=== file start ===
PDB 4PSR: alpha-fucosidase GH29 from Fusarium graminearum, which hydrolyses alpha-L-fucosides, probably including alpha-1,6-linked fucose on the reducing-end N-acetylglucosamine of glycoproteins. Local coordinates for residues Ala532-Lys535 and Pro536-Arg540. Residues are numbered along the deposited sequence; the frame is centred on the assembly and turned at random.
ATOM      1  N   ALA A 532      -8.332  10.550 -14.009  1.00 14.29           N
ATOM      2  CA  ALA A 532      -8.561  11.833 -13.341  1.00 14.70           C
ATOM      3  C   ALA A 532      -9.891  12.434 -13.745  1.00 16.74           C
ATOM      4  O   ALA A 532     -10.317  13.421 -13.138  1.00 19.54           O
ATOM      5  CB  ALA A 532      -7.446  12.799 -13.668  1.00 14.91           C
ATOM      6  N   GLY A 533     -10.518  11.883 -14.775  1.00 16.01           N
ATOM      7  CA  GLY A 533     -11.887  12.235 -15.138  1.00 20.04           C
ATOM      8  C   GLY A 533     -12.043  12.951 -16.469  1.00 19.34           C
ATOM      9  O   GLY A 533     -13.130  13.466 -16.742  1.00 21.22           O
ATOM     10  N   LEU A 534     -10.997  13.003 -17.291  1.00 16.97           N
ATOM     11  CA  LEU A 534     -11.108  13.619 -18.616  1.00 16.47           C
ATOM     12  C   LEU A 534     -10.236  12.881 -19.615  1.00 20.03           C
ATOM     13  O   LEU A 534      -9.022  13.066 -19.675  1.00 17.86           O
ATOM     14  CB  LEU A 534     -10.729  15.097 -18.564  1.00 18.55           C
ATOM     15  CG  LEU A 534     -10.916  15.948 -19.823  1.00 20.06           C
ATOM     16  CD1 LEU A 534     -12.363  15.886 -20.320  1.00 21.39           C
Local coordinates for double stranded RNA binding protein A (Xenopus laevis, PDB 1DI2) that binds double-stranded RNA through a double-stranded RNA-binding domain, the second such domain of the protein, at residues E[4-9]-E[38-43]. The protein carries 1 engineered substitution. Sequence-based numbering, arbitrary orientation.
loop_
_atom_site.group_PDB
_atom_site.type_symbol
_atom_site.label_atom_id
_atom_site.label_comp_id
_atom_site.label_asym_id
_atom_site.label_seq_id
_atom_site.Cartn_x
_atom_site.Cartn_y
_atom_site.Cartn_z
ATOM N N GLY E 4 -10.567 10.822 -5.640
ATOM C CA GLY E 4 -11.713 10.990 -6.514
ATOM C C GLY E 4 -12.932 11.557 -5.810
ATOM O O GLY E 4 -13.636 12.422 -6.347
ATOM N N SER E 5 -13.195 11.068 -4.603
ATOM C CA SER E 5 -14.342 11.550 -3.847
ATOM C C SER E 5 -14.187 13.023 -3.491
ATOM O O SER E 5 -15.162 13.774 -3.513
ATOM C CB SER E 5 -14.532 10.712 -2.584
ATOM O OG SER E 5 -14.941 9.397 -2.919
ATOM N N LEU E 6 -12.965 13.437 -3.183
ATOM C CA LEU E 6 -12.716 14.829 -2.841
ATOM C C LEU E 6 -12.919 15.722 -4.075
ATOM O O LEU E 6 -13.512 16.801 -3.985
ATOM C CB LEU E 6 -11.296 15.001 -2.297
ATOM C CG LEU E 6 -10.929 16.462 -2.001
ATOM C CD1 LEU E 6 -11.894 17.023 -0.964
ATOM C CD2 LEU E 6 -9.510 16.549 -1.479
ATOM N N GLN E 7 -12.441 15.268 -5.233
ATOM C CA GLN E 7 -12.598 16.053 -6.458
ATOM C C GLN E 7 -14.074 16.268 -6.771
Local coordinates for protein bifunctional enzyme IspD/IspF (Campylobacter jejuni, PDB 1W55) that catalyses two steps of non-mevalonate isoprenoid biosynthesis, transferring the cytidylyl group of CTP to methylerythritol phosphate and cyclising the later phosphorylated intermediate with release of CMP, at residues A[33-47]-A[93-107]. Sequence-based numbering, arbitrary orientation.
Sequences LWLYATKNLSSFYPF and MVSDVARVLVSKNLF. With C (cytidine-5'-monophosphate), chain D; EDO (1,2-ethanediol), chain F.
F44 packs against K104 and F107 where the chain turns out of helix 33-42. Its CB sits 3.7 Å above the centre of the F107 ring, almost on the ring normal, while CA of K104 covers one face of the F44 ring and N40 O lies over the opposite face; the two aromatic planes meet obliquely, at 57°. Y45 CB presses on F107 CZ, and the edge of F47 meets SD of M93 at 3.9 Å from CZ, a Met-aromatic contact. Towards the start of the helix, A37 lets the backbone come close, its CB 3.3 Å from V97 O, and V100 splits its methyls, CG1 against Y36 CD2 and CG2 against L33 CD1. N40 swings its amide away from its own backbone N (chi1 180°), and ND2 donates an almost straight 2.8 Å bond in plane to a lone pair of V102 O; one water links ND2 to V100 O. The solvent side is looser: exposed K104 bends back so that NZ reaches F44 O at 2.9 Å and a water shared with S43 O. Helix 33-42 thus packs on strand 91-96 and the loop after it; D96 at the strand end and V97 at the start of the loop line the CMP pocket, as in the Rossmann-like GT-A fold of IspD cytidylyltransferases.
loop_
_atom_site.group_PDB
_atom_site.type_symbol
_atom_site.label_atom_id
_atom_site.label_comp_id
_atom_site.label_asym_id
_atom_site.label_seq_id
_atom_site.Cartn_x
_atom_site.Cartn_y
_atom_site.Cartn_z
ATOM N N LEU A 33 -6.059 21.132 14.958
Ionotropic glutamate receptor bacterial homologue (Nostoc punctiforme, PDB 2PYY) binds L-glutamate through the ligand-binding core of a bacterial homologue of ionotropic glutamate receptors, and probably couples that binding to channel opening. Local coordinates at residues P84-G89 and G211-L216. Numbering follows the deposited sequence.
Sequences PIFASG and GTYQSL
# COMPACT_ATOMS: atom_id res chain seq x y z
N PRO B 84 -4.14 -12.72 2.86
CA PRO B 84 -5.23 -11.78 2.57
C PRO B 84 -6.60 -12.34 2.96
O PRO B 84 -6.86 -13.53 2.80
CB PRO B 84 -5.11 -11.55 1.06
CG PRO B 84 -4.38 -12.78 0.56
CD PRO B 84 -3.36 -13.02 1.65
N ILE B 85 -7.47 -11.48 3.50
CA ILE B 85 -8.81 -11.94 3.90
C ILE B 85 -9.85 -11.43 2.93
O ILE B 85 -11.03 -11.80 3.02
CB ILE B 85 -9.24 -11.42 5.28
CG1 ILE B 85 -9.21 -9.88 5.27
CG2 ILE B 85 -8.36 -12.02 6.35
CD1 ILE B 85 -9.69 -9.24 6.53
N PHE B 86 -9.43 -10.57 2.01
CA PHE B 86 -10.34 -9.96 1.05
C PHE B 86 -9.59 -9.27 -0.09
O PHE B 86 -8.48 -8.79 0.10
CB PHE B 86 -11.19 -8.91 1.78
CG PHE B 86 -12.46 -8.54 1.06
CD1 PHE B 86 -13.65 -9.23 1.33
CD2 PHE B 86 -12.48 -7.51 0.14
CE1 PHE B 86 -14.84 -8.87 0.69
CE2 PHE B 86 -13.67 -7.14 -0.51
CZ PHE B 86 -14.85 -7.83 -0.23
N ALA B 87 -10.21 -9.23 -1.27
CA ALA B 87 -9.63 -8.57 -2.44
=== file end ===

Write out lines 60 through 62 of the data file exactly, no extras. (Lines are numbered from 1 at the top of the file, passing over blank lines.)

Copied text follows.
_atom_site.Cartn_x
_atom_site.Cartn_y
_atom_site.Cartn_z